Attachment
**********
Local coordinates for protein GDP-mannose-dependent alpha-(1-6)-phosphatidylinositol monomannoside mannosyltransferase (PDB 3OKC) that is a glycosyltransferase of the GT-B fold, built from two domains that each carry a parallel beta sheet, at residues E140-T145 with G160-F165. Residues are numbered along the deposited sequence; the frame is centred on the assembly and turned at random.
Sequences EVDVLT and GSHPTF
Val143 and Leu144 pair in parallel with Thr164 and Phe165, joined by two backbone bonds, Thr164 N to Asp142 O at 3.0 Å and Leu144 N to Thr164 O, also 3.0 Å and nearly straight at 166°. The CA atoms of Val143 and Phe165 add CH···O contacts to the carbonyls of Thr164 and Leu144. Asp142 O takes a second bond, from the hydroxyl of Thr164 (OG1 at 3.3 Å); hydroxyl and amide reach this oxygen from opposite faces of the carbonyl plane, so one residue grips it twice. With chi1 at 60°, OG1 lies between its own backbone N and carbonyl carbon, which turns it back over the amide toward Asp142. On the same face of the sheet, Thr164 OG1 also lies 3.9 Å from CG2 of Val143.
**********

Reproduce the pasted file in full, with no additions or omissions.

Local coordinates for protein GDP-mannose-dependent alpha-(1-6)-phosphatidylinositol monomannoside mannosyltransferase (PDB 3OKC) that is a glycosyltransferase of the GT-B fold, built from two domains that each carry a parallel beta sheet, at residues E140-T145 with G160-F165. Residues are numbered along the deposited sequence; the frame is centred on the assembly and turned at random.
Sequences EVDVLT and GSHPTF
Val143 and Leu144 pair in parallel with Thr164 and Phe165, joined by two backbone bonds, Thr164 N to Asp142 O at 3.0 Å and Leu144 N to Thr164 O, also 3.0 Å and nearly straight at 166°. The CA atoms of Val143 and Phe165 add CH···O contacts to the carbonyls of Thr164 and Leu144. Asp142 O takes a second bond, from the hydroxyl of Thr164 (OG1 at 3.3 Å); hydroxyl and amide reach this oxygen from opposite faces of the carbonyl plane, so one residue grips it twice. With chi1 at 60°, OG1 lies between its own backbone N and carbonyl carbon, which turns it back over the amide toward Asp142. On the same face of the sheet, Thr164 OG1 also lies 3.9 Å from CG2 of Val143.